Developing Startups

May 27th, 2010 | By | Category: Featured Articles, High Tech, News

An article in the Jerusalem Post the other day caught my eye. It was a piece covering Israeli startups in the gaming industry, or more specifically the 3D gaming industry.  It is not every day that I notice coverage on Israeli startups, and not due to a lack of Israeli startups. It is well known that Israel has the largest number of high-tech startups in absolute terms after the United States. I have worked intensely with Israeli startups, and it never ceases to amaze me the ingenuity of some of these innovations. Of course, it makes me extremely proud to be able to live in Israel and assist these companies in “changing the world”. I would just love however, to see more focus and coverage on more of these smaller companies, which are doing incredible things.

Reading that piece by David Shamah got me thinking why some of these companies are never given a second glance. While most startups are trying to get off the ground, run by some brave entrepreneur who has thought up some great algorithm, or development, marketing and PR is often put on the back burner. Many consider the marketing stage to come after its development and therefore ignore its relevance at the planning stage.

A recently published study by the Reputation Institute of the world’s top reputable companies (see the full list published in Forbes) places Google at the top. It is no surprise that Google managed to outrank companies such as Sony, Apple, Microsoft and even Disney. Google has inspired trust and loyalty in millions of people around the globe. Like the other companies ranked in the top, Google is known to have very strong internal values. I thought it was interesting however that, in its recently filed 2009 10-K report to government regulators, Google stated, “Our user base has grown primarily by word of mouth. Our early marketing efforts focused on feeding this word-of-mouth momentum and used public relations efforts to accelerate it. Through these efforts and people’s increased usage of Google worldwide, we have been able to build our brand with relatively low marketing costs as a percentage of our revenues.”*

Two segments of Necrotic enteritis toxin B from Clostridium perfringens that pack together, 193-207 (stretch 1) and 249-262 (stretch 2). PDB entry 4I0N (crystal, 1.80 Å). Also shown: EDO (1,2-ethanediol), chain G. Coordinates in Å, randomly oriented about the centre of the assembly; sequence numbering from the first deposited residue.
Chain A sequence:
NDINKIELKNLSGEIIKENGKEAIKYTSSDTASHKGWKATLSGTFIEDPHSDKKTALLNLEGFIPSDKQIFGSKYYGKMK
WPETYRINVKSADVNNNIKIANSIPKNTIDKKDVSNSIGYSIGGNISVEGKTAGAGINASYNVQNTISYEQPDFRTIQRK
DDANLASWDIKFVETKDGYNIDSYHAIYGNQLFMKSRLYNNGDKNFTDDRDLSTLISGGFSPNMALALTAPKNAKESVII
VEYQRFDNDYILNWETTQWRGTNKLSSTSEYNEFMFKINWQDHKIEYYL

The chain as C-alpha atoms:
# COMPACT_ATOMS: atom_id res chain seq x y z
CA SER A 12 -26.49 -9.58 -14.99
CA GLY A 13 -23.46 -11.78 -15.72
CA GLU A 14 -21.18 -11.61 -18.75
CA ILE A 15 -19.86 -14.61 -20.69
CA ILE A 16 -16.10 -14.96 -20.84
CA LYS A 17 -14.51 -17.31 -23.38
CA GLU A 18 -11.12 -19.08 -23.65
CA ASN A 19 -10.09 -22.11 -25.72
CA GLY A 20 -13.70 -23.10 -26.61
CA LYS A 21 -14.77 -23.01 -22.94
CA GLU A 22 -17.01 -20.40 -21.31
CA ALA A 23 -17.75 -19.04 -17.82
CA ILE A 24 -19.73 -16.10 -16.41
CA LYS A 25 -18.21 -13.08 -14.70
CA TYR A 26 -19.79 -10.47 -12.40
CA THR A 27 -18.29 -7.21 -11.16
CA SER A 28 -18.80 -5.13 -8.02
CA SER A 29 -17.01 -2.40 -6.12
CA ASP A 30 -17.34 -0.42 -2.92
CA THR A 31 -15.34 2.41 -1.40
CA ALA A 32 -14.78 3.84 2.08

The potential of Israeli startup companies is widely recognized, and attracts the interests of numerous investors, including many of those listed above in the Global Reputation Pulse 2010. While I appreciate the fact that much of the technology developed in Israel is geared towards the “larger companies” that have bigger markets and more resources. I do not think that a “quick exist” should necessarily be a startup’s primary goal.

Concentrating on developing technology is essential. Without it, there would be no startups. However, as important at the initial stage as developing a business model, is creating a marketing and communications strategy to go with it. In today’s age of social media and ‘word-of-mouth’ technology tools, creating a buzz is well within reach. As Google reiterates, it has “no plans to move away from relying on word of mouth to drive interest in its products.”

* Point of interest: Only now, about 12 years later, has Google only recently embarked on mainstream advertising campaigns, having launched its first Super Bowl ad in February.

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